I was a Robot

Science Fiction and Pop Culture

11 October 2019 – 15 March 2020

An unbridled belief in technology and limitless science on the one hand, dystopias and doomsday scenarios on the other: The questions surrounding the future of humanity in a world of rapidly increasing technology have held us captive for generations. Against this backdrop, the genre of science fiction took shape in the first half of the 20th century and was then then disseminated through the mass media. Its fantastical visions of the future and man-machines continue to captivate us in books and art, films and music videos, comics and computer games.

Within the large field of themes encompassing science fiction, the exhibition I WAS A ROBOT places the focus on humanoid apparatuses and covers everything from early depictions up until our present day, in which robots have emerged as cyborgs, artificial creations and artificial intelligence. It allows an up-to-date look at the genre and offers the possibility to marvel at the visions of futures past as well as those of our own present day. The exhibition is divided into eight chapters, each of which looks at an aspect of the great wealth of visual inventions and interpretations science fiction has brought forth on the robot theme. The thematic fields include “creation and function”, “irony and poetry”, “serial aspects and repetition”, “artificial creation and intelligence” and “cyberpunk and the death of humanity”. Cover designs for magazines and illustrations, posters, film, objects and video games take visitors to visual worlds in which robots and hybrid creatures become metaphors for our own alienation. Not least, they provide a fascinating insight into the pop-cultural products of science fiction.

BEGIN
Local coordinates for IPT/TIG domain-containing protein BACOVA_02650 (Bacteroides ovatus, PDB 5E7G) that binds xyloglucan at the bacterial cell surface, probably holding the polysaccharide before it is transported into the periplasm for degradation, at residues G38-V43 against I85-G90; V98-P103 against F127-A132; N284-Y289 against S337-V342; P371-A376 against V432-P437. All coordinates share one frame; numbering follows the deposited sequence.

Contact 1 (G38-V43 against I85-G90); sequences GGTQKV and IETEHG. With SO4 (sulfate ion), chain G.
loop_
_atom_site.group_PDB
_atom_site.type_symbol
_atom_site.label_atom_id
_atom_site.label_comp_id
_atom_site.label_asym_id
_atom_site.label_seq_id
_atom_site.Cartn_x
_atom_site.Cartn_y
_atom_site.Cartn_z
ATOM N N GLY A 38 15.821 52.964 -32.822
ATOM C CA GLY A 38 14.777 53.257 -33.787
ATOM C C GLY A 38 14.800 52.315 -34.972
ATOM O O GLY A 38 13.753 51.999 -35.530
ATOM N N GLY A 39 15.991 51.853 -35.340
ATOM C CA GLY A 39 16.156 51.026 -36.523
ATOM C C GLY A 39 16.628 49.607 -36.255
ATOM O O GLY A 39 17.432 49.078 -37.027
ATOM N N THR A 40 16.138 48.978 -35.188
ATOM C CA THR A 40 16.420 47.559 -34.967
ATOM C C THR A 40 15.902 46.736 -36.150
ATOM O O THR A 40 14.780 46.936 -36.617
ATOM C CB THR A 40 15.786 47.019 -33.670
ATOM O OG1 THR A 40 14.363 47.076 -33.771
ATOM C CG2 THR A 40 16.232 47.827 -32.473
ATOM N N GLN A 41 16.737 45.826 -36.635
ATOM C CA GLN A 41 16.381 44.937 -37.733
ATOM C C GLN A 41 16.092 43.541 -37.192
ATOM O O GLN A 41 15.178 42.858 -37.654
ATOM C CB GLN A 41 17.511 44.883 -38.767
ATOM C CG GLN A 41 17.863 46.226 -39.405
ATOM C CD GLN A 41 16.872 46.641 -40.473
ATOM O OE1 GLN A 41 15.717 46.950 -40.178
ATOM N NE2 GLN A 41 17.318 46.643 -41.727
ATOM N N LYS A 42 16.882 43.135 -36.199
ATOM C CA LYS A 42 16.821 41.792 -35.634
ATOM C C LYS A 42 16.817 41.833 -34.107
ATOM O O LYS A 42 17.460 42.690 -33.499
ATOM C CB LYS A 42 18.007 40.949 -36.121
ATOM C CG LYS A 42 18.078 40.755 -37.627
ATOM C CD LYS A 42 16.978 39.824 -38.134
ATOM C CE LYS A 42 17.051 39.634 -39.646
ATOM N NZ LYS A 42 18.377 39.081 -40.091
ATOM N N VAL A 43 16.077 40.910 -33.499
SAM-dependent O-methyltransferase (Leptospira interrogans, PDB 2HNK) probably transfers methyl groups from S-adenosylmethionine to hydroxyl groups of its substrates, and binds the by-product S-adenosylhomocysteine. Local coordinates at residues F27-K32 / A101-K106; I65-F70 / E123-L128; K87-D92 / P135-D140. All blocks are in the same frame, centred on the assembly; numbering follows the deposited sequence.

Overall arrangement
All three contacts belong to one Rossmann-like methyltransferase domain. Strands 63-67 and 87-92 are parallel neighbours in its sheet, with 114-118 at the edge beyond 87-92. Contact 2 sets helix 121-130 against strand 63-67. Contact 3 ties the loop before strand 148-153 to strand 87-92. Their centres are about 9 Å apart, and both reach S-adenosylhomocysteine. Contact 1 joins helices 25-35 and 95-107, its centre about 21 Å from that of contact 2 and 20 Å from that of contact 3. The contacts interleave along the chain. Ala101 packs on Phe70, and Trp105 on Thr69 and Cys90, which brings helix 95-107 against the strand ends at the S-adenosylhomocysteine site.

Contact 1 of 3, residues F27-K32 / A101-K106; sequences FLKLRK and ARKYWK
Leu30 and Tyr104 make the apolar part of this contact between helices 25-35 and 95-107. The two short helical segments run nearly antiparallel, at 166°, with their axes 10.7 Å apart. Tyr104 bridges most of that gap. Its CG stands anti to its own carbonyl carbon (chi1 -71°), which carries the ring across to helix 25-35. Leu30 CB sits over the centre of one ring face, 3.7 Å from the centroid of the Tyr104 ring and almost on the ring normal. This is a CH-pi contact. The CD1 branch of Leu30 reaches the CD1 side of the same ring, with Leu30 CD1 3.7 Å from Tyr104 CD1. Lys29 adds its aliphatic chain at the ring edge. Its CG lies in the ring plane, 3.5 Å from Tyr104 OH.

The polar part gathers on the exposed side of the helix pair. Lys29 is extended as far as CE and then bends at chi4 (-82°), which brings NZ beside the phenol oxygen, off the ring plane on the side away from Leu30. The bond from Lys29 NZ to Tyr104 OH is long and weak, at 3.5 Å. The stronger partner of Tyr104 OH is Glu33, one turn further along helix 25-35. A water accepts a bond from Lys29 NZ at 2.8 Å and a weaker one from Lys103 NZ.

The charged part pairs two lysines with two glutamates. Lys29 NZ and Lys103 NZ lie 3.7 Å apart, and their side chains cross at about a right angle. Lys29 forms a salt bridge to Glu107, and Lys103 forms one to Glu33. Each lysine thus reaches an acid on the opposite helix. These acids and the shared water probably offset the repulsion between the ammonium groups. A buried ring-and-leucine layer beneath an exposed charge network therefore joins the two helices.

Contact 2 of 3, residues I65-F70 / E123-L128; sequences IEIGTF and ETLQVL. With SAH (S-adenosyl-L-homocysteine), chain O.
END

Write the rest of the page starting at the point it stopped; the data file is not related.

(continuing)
Is the robot then a friend or foe to us, does it make our lives better or will its development ultimately render humans superfluous? May it even be obsolete, if we look at digitization, body implants and artificial intelligence? With the advent of technological and digital developments, the visions and scenarios of historical science fiction are moving ever closer to our current lived reality. At the same time, the utopias and dystopias in science and science fiction continue to change unabated.

A catalogue was issued by Edition Folkwang/Steidl.
Please order it here…

Funded by

Frank R. Paul
Illustration für Wonder Stories, 1931
© Sammlung Maison d’Ailleurs / Agence martienne, Foto: Maison d’Ailleurs

Astounding Science Fiction, Band 43 / Nr. 1, März 1949
Illustration: Alejandro [MdA/AM]